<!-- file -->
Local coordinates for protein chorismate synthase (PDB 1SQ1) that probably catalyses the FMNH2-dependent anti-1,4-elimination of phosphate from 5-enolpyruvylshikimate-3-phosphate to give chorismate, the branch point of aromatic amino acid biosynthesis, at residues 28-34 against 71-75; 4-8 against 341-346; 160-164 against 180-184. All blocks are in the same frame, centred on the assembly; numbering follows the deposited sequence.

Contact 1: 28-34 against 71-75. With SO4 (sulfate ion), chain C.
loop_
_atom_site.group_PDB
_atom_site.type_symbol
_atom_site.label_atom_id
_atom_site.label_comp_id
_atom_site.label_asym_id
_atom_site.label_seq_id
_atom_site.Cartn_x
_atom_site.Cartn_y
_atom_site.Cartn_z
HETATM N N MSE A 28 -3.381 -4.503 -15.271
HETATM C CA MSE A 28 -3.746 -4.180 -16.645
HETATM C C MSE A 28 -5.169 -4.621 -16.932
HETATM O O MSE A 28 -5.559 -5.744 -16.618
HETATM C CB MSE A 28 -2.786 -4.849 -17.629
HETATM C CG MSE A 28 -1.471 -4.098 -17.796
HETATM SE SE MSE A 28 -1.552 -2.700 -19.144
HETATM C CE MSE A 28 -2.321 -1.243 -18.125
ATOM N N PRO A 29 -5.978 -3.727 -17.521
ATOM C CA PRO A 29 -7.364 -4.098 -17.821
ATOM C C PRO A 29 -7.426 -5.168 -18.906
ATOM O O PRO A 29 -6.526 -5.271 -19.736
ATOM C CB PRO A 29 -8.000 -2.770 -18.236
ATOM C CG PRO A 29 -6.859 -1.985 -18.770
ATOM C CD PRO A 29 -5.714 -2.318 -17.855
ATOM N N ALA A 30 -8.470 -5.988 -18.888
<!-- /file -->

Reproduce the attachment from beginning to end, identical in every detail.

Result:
Local coordinates for protein chorismate synthase (PDB 1SQ1) that probably catalyses the FMNH2-dependent anti-1,4-elimination of phosphate from 5-enolpyruvylshikimate-3-phosphate to give chorismate, the branch point of aromatic amino acid biosynthesis, at residues 28-34 against 71-75; 4-8 against 341-346; 160-164 against 180-184. All blocks are in the same frame, centred on the assembly; numbering follows the deposited sequence.

Contact 1: 28-34 against 71-75. With SO4 (sulfate ion), chain C.
loop_
_atom_site.group_PDB
_atom_site.type_symbol
_atom_site.label_atom_id
_atom_site.label_comp_id
_atom_site.label_asym_id
_atom_site.label_seq_id
_atom_site.Cartn_x
_atom_site.Cartn_y
_atom_site.Cartn_z
HETATM N N MSE A 28 -3.381 -4.503 -15.271
HETATM C CA MSE A 28 -3.746 -4.180 -16.645
HETATM C C MSE A 28 -5.169 -4.621 -16.932
HETATM O O MSE A 28 -5.559 -5.744 -16.618
HETATM C CB MSE A 28 -2.786 -4.849 -17.629
HETATM C CG MSE A 28 -1.471 -4.098 -17.796
HETATM SE SE MSE A 28 -1.552 -2.700 -19.144
HETATM C CE MSE A 28 -2.321 -1.243 -18.125
ATOM N N PRO A 29 -5.978 -3.727 -17.521
ATOM C CA PRO A 29 -7.364 -4.098 -17.821
ATOM C C PRO A 29 -7.426 -5.168 -18.906
ATOM O O PRO A 29 -6.526 -5.271 -19.736
ATOM C CB PRO A 29 -8.000 -2.770 -18.236
ATOM C CG PRO A 29 -6.859 -1.985 -18.770
ATOM C CD PRO A 29 -5.714 -2.318 -17.855
ATOM N N ALA A 30 -8.470 -5.988 -18.888